The Dinner Party
Mona Gardner I first heard this tale in India, where it is told as if true — though any naturalist would know it couldn’t be. Later someone told me that the story appeared in a magazine shortly before the First World War. That magazine story, and the person who wrote it, I have never been able to track down. The country is India. A colonial official and his wife are giving a large dinner party. They are seated with their guests — officers and their wives, and a visiting American naturalist — in their spacious dining room, which has a bare marble floor, open rafters and wide glass doors opening onto a veranda.
A spirited discussion springs up between a young girl who says that women have outgrown the jumping-on-a-chair-at-the-sight-of-a-mouse era and a major who says that they haven’t.
“A woman’s reaction in any crisis,” the major says, “is to scream. And while a man may feel like it, he has that ounce more of control than a woman has. And that last ounce is what really counts.”
The American does not join in the argument but watches the other guests. As he looks, he sees a strange expression come over the face of the hostess. She is staring straight ahead, her muscles contracting slightly. She
motions to the native boy standing behind her chair and whispers something to him. The boy’s eyes widen: he quickly leaves the room.
Of the guests, none except the American notices this or sees the boy place a bowl of milk on the veranda just outside the open doors.
The American comes to with a start. In India, milk in a bowl means only one thing — bait for a snake. He realizes there must be a cobra in the room. He looks up at the rafters — the likeliest place — but they are bare. Three corners of the room are empty, and in the fourth the servants are waiting to serve the next course. There is only one place left — under the table.
His first impulse is to jump back and warn the others, but he knows the commotion would frighten the cobra into striking. He speaks quickly, the tone of his voice so commanding that it silences everyone.
“I want to know just what control everyone at this table has. I will count three hundred — that’s five minutes — and not one of you is to move a muscle. Those who move will forfeit 50 rupees. Ready!”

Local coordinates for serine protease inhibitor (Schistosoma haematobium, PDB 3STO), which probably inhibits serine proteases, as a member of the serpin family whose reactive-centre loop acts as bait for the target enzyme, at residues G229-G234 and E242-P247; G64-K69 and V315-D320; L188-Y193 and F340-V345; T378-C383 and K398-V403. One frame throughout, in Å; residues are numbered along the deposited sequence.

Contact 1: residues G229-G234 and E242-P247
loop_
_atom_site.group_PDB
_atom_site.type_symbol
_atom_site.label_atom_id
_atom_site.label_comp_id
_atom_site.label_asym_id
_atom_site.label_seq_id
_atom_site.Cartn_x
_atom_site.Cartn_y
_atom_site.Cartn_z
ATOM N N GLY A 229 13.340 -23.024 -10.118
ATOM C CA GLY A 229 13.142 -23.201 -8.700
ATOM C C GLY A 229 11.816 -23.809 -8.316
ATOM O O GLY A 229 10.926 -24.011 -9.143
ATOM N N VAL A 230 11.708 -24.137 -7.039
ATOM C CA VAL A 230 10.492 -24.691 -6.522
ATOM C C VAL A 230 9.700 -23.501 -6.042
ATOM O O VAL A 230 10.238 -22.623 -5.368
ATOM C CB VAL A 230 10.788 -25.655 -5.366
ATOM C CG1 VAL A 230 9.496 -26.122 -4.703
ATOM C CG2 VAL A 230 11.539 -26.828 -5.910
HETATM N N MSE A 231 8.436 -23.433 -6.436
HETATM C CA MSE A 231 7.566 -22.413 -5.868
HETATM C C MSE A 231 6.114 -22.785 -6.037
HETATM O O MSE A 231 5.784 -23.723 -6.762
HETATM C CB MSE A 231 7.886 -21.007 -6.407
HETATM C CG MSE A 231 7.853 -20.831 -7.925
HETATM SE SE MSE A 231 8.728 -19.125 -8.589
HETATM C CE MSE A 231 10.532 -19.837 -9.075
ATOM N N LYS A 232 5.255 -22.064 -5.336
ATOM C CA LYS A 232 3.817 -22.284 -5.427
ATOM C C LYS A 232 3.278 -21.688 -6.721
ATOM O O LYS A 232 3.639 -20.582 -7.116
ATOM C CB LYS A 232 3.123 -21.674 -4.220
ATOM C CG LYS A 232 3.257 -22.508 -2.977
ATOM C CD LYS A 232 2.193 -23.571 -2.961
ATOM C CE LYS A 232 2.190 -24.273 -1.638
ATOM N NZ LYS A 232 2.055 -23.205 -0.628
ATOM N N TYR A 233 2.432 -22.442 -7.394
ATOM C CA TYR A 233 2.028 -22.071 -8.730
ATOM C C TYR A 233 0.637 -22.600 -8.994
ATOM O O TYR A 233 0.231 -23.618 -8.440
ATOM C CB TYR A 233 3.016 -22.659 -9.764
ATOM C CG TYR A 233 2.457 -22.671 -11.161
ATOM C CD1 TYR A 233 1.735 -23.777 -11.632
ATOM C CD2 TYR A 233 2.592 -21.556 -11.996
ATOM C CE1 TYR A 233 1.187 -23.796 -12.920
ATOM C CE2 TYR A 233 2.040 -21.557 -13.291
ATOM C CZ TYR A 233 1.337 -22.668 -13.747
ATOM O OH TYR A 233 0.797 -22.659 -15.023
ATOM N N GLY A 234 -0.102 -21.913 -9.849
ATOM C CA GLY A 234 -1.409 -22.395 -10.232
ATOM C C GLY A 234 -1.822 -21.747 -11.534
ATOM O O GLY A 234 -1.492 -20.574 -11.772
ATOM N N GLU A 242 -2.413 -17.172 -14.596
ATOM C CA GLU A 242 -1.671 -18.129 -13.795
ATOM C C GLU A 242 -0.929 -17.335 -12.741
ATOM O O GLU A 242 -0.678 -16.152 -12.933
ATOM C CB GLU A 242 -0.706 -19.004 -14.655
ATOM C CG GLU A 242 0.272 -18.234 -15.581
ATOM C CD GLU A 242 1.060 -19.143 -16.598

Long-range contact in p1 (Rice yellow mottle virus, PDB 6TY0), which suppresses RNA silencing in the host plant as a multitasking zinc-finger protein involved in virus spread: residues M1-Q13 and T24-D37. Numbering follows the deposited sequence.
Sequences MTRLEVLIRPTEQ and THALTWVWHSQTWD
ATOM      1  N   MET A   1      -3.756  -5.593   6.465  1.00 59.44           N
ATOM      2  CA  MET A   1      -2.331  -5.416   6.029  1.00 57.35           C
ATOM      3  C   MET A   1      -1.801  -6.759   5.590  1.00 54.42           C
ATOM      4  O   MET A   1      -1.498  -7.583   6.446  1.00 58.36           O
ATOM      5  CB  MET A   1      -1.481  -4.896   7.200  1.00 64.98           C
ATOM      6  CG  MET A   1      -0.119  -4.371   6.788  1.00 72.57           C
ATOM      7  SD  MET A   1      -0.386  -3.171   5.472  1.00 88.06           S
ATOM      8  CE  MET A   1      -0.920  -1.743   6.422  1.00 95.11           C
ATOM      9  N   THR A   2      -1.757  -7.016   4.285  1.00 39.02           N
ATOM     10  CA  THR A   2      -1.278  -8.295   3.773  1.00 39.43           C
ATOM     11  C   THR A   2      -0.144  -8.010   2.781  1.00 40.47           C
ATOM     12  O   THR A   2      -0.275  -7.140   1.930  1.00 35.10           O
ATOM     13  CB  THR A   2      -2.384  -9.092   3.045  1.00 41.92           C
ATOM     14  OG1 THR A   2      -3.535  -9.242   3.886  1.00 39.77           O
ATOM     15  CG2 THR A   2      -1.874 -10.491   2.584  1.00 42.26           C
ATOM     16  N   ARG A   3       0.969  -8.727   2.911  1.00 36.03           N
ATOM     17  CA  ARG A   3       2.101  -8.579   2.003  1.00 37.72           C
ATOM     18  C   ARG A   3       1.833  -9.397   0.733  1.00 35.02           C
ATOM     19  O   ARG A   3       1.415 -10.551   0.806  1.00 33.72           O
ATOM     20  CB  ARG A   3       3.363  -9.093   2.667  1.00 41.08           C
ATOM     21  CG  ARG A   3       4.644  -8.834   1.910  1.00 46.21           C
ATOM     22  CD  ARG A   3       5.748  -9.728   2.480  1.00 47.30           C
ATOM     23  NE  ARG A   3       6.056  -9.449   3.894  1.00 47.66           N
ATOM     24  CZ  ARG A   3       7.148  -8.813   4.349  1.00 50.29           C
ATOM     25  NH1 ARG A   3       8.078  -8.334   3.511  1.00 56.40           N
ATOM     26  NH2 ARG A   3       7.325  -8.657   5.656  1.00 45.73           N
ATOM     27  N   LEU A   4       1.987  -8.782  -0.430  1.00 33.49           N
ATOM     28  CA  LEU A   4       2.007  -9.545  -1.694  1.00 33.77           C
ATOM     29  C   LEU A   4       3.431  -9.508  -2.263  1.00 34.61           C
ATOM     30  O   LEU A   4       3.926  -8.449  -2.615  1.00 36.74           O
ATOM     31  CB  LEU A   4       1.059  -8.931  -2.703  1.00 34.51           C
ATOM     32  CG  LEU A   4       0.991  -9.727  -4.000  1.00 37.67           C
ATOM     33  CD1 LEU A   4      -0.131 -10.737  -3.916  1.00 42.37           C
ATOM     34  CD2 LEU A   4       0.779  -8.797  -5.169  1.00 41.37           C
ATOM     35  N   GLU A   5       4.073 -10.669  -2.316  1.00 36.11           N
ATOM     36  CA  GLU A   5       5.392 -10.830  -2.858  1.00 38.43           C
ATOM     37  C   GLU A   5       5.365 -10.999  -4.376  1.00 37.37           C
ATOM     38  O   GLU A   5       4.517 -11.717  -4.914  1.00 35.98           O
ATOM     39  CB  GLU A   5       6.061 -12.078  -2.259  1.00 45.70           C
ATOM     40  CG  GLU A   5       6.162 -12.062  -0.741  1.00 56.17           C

The 20 people sit like stone images while he counts. He is saying “... two hundred and eighty…” when, out of the corner of his eye, he sees the cobra emerge and make for the bowl of milk. Screams ring out as he jumps to slam the veranda doors safely shut.
“You were right, Major!” the host exclaims. “A man has just shown us an example of perfect self-control.”
“Just a minute,” the American says, turning to his hostess. “Mrs. Wynnes,
how did you know that cobra was in the room?”
A faint smile lights up the woman’s face as she replies: “Because it was crawling across my foot.”
Lessons from Jefferson
Bruce Bliven 1 Thomas Jefferson, the third President of the United States, may be less famous than George Washington and Abraham Lincoln, but most people remember at least one fact about him: he wrote the Declaration of Independence.
2 Although Jefferson lived more than 200 years ago, there is much that we can learn from him today. Many of his ideas are especially interesting to modern youth. Here are some of the things he said and wrote:
3 Go and see. Jefferson believed that a free man obtains knowledge from many sources besides books and that personal investigation is important. When still a young man, he was appointed to a committee to find out whether the South Branch of the James River was deep enough to be used by large boats. While the other members of the committee sat in the state capitol and studied papers on the subject, Jefferson got into a canoe and made on-the-spot observations.
4 You can learn from everyone. By birth and by education Jefferson
belonged to the highest social class. Yet, in a day when few noble persons ever spoke to those of humble origins except to give an order, Jefferson went out of his way to talk with gardeners, servants, and waiters. Jefferson once said to the French nobleman, Lafayette, “You must go into the people’s homes as I have done, look into their cooking pots and eat their bread. If you will only do this, you may find out why people are dissatisfied and understand the revolution that is threatening France.”